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Legislature considers Predictive Scheduling

March 23, 2017

bullard-law2Bullard Law, Portland law firm

Employers in Oregon could be required to pay employees for up to four hours of unworked time if an employee’s shift is cancelled or shortened.  Additionally, some large employers may be required to engage in an “interactive process” with regard to employees’ scheduling concerns.  The law also extends anti-discrimination and anti-retaliation protections to discussions about scheduling.  Senate Bill 828 currently is being considered by the Senate Committee on Workforce and is co-sponsored by twenty State Senators and Representatives.

Oregon’s proposed law comes on the heels of Seattle’s Secure Scheduling ordinance, which was adopted last year and goes into effect on July 1, 2017.  The Seattle ordinance affected only large employers in select industries.  San Francisco and New York also have similar ordinances or laws.  This represents a growing national trend: over a dozen states or municipalities have considered this type of law in the past year.

Impacts for All Employers

All employers would be required to pay an employee a minimum of four hours of wages for any shift that is cancelled or shortened on less than 24 hours’ notice.  In addition, all employers would be required to comply with new recordkeeping obligations to demonstrate their compliance with the law.

The new law would be enforced by Oregon’s Bureau of Labor and Industries (BOLI), which would have authority to impose fines of up to $1,000 per violation.  BOLI’s enforcement powers would mirror those that it has for other state wage and hour laws.

Additionally, employees would be able to bring claims under ORS Chapter 659A for any adverse employment actions they claim constitute discrimination and/or retaliation for exercising rights under the new law.  If such claims are successful, a plaintiff could recover damages and attorney’s fees.

Impacts for Smaller Employers

Employees of smaller employers would have the right to request not to be scheduled during certain days, times, or locations.  This right would extend to requests for telecommuting, intermittent employment, and job sharing arrangements, among other things.  Employers would be permitted to request that the employee provide certain types of verification of the need for such requests.  However, employers would be prohibited from retaliating or discriminating against employees who make such requests.

Impacts for Large Employers in Certain Industries (LECIs)

LECIs would be subject to more onerous obligations under the new law.  LECIs include employers of over 100 employees total (across all related entities), including at least 25 employees in Oregon, in the retail, hospitality, and food services industries.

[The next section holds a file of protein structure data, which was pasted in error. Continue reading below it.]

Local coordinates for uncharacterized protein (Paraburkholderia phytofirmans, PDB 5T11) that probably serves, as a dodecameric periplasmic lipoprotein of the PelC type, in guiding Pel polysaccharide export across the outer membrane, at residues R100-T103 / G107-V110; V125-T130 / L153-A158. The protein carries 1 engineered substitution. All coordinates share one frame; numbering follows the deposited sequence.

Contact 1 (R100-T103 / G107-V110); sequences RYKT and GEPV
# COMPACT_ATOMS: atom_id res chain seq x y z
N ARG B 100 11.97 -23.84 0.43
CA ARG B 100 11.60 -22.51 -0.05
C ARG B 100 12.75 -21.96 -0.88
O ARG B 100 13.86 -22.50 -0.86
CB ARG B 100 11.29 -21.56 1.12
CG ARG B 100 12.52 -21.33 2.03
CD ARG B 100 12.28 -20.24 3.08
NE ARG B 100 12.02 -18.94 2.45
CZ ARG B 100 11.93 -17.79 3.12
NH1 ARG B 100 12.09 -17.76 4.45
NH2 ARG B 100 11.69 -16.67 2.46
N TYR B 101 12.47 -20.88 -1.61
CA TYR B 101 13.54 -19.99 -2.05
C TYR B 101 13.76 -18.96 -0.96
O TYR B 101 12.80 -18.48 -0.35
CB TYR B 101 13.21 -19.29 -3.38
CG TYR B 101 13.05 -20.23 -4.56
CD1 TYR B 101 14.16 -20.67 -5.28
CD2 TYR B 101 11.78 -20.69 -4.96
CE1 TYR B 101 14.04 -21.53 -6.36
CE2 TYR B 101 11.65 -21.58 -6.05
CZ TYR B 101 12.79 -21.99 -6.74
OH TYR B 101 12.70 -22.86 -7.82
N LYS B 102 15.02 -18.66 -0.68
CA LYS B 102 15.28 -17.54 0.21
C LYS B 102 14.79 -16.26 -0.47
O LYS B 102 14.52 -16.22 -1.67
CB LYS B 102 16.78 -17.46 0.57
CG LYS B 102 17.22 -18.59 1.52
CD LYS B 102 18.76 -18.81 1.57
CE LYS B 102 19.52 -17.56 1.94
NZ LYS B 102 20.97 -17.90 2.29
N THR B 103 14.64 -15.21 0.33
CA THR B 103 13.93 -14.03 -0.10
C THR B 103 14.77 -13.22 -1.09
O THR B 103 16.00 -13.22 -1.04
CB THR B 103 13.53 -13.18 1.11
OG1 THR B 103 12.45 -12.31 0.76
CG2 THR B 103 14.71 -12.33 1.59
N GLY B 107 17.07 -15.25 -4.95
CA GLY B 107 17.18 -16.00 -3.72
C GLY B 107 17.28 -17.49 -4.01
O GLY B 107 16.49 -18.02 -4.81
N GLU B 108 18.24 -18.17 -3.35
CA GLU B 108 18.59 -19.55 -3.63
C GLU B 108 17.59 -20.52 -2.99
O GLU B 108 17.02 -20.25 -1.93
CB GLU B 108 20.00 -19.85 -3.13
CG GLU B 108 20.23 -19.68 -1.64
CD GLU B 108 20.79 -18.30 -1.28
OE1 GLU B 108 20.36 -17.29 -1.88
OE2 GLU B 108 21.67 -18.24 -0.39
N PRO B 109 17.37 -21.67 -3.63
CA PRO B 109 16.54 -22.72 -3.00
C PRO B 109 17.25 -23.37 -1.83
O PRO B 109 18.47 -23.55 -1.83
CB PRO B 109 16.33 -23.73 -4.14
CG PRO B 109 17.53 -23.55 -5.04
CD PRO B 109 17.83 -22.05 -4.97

Employees of LECIs would have the right to make all of the types of requests described above.  In addition, unless the LECI identifies a bona fide business reason to deny such requests, it would be required to grant any verified request that is based on an employee’s: (1) health condition; (2) caregiving responsibilities; (3) commitment to another job; (4) changes to access to the workplace due to changes in their transportation or housing; or (5) participation in certain educational programs.

LECIs would be required to provide a good-faith estimate of each employee’s anticipated average number of hours each week and whether on-call work will be required.  The estimate would be required to be provided annually, or upon any significant change to work schedules.

LECIs also would be required to post work schedules 14 days in advance.  With certain exceptions, any changes would trigger additional obligations to compensate employees.  Changes to the work schedule would trigger an obligation to pay an additional hour of wages.  Any employee of an LECI whose shift is cancelled or shortened would be entitled to receive half of the wages that would have been earned.  LECIs would be prohibited from systematically “underscheduling” shifts.

LECIs would be required to pay overtime rates for hours worked without at least 10 hours between shifts.  Finally, LECIs also would be required to give current employees an opportunity to claim additional hours before hiring new employees.

Next Steps

Oregon employers should evaluate their existing workforce and scheduling practices and consider what would be the impacts of the proposed law on their company.  Oregon’s 2017 legislative session began on February 1, 2017, and will end on or before July 10, 2017.  Employers should examine whether they wish to communicate with the legislature about the impacts of the proposed law, either independently, through their industry groups, or through counsel.

Please contact us if you would like Bullard Law to analyze the impact of the proposed law on your organization.

  
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Discuss this article